Research faculty in limbo

As USF waits for the Florida Legislature to set its new budget, faculty in the College of Medicine are still waiting to see if last year’s budget cuts will leave them unemployed.

The College of Medicine’s $38.3 million budget was reduced last year by $2.3 million. This will affect 23 faculty positions, 14 of them currently employed researchers who could be laid off.Research positions such as biological scientists and lab technicians will be laid off unless the employees can be placed in another position.

Joann Strobbe, associate vice president and dean of Business Affairs and Technology for the College of Medicine, said these positions are affected because 87 percent of its budget is used to support salaries.

“A big chunk comes from salaries,” Strobbe said. “And the federal government will not support infrastructure in administrative positions.”

Strobbe said although it is hard to find another position in the university for research employees, some may be able to avoid losing their job since they are entitled to certain rights.

Research employees are classified under University Support Personnel System employees, who are given layoff rights such as being placed in a vacant position or bumping a non-status employee out of his or her position.

“Not everyone will be out of a job,” Strobbe said. “Many may end up taking a different kind of position.”

Strobbe said another possibility for the employees is to work in a contract grant position awarded to the university from a sponsor. The grant will pay employees to study a specific project, such as the effects of tobacco.

Employees were notified in January that they would be laid off in June if they are not placed in a new position.

“We told people their job is secure until June 20,” Strobbe said. “We will work through the process and get administrative support in trying to place positions.”

The 5 percent universitywide budget cuts last year reduced USF’s budget by about $17 million. More than 20 faculty positions, both filled and vacant, will be abolished in June.

Strobbe said USF’s main priority this legislative session is to get money for research because it provides a learning institution for students and strengthens the economy.

“When the state puts in money for research, it brings money into the state, and that is a way to build economic strength,” Strobbe said. “These are major layoffs.”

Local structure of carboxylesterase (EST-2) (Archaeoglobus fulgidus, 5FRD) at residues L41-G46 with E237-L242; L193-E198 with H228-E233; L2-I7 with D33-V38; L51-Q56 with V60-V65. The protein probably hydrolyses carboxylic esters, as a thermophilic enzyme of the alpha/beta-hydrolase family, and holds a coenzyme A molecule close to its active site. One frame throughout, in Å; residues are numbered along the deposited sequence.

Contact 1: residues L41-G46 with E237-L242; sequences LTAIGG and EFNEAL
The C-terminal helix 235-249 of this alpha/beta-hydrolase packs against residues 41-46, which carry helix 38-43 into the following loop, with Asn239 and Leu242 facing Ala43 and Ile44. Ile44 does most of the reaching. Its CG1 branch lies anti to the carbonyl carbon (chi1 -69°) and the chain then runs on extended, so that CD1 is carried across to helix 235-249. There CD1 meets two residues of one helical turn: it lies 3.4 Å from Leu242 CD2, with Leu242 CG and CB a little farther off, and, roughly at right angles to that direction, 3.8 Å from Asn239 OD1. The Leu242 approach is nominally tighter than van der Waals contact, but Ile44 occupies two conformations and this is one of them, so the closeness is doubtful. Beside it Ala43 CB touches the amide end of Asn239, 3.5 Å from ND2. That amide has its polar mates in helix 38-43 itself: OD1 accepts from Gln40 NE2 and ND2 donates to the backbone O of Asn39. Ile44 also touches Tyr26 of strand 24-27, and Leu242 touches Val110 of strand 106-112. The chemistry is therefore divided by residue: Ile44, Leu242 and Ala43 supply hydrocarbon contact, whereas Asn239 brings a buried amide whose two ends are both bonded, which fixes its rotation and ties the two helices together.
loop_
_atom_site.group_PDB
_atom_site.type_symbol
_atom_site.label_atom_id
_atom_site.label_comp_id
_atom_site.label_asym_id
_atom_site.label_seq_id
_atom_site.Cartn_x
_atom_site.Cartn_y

Strobbe said this is one of the largest cuts to filled positions since 1989 when she began working at the university.

Michael Hoad, vice president for Health Sciences Advancement, said USF could earn more state money if Gov. Jeb Bush passes the high-technology research initiative in the legislative session.

“It is a key opportunity for USF in general, not just the College of Medicine,” Hoad said. “It is very possible that (the initiative) will give us an opportunity for a major boost in research.”

Hoad said losing researchers would not affect the university’s status, but it wold hurt the College of Medicine’s ability to start new research projects.

“It hurts the college’s ability to develop new grants and projects,” Hoad said. “That’s the critical piece it injures.”

The cuts will also affect vacant positions in the college by eliminating seven vacant faculty positions and two program assistant positions. However, the reductions did not affect any student scholarships or graduate funding.

Strobbe said the decisions to eliminate and lay off positions in the college were made last year during a budget meeting to find the best plan the department could have after the budget cuts.

This spring, the College of Medicine will have another meeting to discuss its budget and priorities, which they hope to restore money to faculty positions.

“We hope the economy rebounds, and the money will be restored,” she said.

  • Contact Grace Agostinat